MYRTLE BEACH, S.C. (WBTW) – People in Myrtle Beach participated in the nationwide #SaveOurChildren movement to raise awareness for human trafficking on Saturday.

“Save-our-children” was chanted up and down Ocean Boulevard as part of a movement to draw attention and start conversations to stop human and sex trafficking.

“We could be walking down the boulevard, and a kid may hear us that’s in trouble,” James Hess, a participant, and co-organizer said.

People said they showed up to give a voice to the voiceless. Support waved on signs that read “Save Our Children,” “Human Trafficking Hotline: 1(888)373-7888,” and “#EndHumanTrafficking.”

“Awareness is the first step we can make a change with,” Torri Gambacorta, a participant, said.

A report earlier this year showed Horry County leads the state in human trafficking cases, according to South Carolina’s Human Trafficking Task Force annual report.

“This is a tourist town, so I think there is a lot of that we don’t know about, or possibly do and have the police involved. It’s hard to catch the dark web, and there is a lot of that going on. Hopefully, we can bring enough awareness to stop that,” Suzanne Laney, another participant, said.

The latest report from 2019 showed a 360% increase in the total number of trafficking victims recorded in South Carolina and an increase in the number of human trafficking cases reported across the state.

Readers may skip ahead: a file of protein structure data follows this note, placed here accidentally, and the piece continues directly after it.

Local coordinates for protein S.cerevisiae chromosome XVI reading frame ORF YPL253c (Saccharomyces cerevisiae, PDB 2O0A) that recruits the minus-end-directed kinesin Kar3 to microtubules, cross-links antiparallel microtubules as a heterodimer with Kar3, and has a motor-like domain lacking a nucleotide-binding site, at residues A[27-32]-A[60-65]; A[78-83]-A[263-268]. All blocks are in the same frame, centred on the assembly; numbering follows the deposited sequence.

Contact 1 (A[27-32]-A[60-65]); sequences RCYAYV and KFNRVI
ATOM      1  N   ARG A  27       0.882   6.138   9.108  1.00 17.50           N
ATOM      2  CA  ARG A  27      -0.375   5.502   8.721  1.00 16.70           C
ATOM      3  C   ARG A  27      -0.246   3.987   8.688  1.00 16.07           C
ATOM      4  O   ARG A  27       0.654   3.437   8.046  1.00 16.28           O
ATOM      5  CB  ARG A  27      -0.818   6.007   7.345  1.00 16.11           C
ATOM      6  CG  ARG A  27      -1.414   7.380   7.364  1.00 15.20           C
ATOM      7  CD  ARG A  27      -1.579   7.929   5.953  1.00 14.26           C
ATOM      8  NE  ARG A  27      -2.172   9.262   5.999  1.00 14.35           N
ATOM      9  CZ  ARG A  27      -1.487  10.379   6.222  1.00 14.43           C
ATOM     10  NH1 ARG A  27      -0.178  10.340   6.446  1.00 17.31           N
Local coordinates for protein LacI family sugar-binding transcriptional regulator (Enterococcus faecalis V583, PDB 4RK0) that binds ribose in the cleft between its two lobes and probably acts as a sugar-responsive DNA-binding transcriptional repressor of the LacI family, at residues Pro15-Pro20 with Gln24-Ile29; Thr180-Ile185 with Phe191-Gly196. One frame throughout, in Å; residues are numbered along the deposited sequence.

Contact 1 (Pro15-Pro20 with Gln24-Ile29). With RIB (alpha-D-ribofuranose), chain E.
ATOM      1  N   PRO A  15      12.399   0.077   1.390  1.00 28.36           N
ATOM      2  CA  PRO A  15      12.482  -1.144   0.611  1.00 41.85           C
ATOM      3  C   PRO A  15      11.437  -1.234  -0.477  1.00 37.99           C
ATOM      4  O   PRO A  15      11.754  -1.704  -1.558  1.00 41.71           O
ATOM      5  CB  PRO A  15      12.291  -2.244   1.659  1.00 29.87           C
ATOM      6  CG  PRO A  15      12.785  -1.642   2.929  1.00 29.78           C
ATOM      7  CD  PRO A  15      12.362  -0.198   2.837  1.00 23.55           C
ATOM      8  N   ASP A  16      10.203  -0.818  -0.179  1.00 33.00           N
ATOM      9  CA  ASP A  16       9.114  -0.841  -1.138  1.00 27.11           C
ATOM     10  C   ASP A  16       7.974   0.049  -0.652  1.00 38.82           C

“I think if more people are aware they are going to be more observant,” Jane Fredericks, a participant, said.

The nationwide #SaveOurChildren movement recently took social media by storm. A local group took action by creating a Facebook event.

“I noticed Myrtle Beach had not done anything yet. So, I was like I’m going to create a Facebook page quick, and little did I know it just took off,” Brittany Haugen, the event organizer said.

Participants and organizers acknowledged some #SaveOurChildren movements in other cities and states might have a connection to conspiracy theories, such as QAnon. They said this event did not have any ties.

“I don’t believe in that,” Graham Dickinson, a participant, and co-organizer said. “There are a lot of conspiracy theories that have been going on, but say even a third of those are true, we still have a human trafficking problem.”

Jane Fredericks made a sign with pictures of missing children according to the National Center For Missing and Exploited Children‘s website.

“These are all from South Carolina. The highlighted ones are the ones who went missing just this year, and there are 52 of them,” Fredericks said.

Saturday’s messages spotlighted human trafficking by joining a movement to raise awareness to save one victim at a time.

“It lets them know they are not alone that we are here for them, and we will help, and we will protect them,” Hess said.

News13 asked group leaders if the Myrtle Beach “Save Our Children” movement was tied to a conspiracy theory. All participants and organizers interviewed, denied.